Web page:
Who is the mystery-writer equivalent of Terry Pratchett?
May 30, 2010 9:40 PM   Subscribe

I'm looking for the mystery-writer equivalent of Terry Pratchett.

In my mind, that means:
  1. clever use of language and wording
  2. engaging characters
  3. emphasis on humor over pretty much everything else, but
  4. never sacrificing excellent and clever storytelling
I'm aware that quite a few of the Discworld stories are mysteries.

I don't care if the setting is fantastical or not, it really simply has to be very clever, funny, and can't-put-down-ish.
posted by Deathalicious to Media & Arts (24 answers total) 73 users marked this as a favorite
 
You might like the Thursday Next series by Jasper Fforde. They're hilarious, if not exactly tightly plotted (he's constructed a universe that pretty much excuses all plotholes though, clever fellow)
posted by annathea at 9:49 PM on May 30, 2010 [9 favorites]


He (Fforde) also has the Nursery Crime series (of which there are only two, so I don't know if that counts as a series), which I like a little bit better than Thursday Next. They are clever as hell and charming. Check out The Big Over Easy and The Fourth Bear. I loved both.
posted by That's Numberwang! at 10:10 PM on May 30, 2010


Douglas Adams' Dirk Gently duology. I mean, he is a private detective.
posted by turgid dahlia at 10:29 PM on May 30, 2010 [4 favorites]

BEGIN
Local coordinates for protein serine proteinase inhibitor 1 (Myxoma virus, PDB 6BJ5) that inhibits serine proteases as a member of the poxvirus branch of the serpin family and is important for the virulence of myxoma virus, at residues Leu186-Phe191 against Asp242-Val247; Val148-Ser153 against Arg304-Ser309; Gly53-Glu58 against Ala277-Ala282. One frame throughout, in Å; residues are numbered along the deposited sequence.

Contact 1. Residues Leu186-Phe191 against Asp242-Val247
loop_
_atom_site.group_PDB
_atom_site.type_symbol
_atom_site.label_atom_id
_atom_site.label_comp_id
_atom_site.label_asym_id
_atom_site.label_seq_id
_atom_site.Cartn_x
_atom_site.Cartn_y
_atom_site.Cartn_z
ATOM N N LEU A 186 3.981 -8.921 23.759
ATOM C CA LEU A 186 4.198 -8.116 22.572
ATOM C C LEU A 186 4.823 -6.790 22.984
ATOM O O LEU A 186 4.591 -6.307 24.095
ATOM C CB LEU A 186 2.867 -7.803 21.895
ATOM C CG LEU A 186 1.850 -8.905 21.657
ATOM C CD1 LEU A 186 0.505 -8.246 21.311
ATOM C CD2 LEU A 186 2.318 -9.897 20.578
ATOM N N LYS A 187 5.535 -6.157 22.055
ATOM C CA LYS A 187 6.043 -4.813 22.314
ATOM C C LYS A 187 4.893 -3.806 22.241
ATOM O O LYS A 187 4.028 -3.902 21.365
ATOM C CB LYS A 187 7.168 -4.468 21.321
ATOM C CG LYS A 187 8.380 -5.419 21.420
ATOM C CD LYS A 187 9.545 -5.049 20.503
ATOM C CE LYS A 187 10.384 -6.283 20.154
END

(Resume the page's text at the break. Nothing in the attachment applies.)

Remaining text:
Kyril Bonfiglioli has a three-book series that is sort of P.G. Wodehouse meets crime novel. The first is the best -- I think it's called Don't Point That Thing at Me
posted by paultopia at 11:01 PM on May 30, 2010 [3 favorites]


For non-fantasy, I'd go with Donald Westlake's Dortmunder series, 14 quick, breezy novels about an enormously skillful burglar who has the luck of Wile E. Coyote. Wikipedia here, some Metafilter reminiscences here, and a sample chapter from the author's official site here. Westlake has also done other comic crime novels outside the Dortmunder series, but they're more uneven.
posted by ormondsacker at 11:04 PM on May 30, 2010 [3 favorites]


Lawrence Block's Bernie Rhodenbarr series and his Evan Tanner series. They are funny and well written.
posted by bove at 11:47 PM on May 30, 2010 [1 favorite]


Carl Hiassen isn't as wordplay-oriented, but his books are hilarious, character driven, and tightly plotted in a way that reminds me of Pratchett (and the Coen brothers). I remember an interview in which Pterry himself recommends Hiassen as an author that more people in Britain should be reading. Lucky You is a pretty good one to start with.
posted by painquale at 12:08 AM on May 31, 2010 [2 favorites]


Many of them aren't necessarily mysteries per se, but you might like Carl Hiaasen's books. They're sort of environmental crime fiction, and quite funny. Try Stormy Weather or Sick Puppy.
posted by haveanicesummer at 12:09 AM on May 31, 2010


Fforde and Hiaasen are both excellent recommendations!
posted by speeb at 3:19 AM on May 31, 2010


Fforde Ffor the win!? Jasper Fforde is mystery, literary appreciation, word play, and FUN between two covers. Unlike the above poster, I recommend leaving the Nursery Crimes and starting with the Thursday Next novels. His more recent book (title something about grey or colors, it is be the first of a few) also fits the bill. (How could you not have read these yet?)
posted by whatzit at 3:41 AM on May 31, 2010


John Mortimer, Rumpole of the Bailey.
posted by mcwetboy at 4:14 AM on May 31, 2010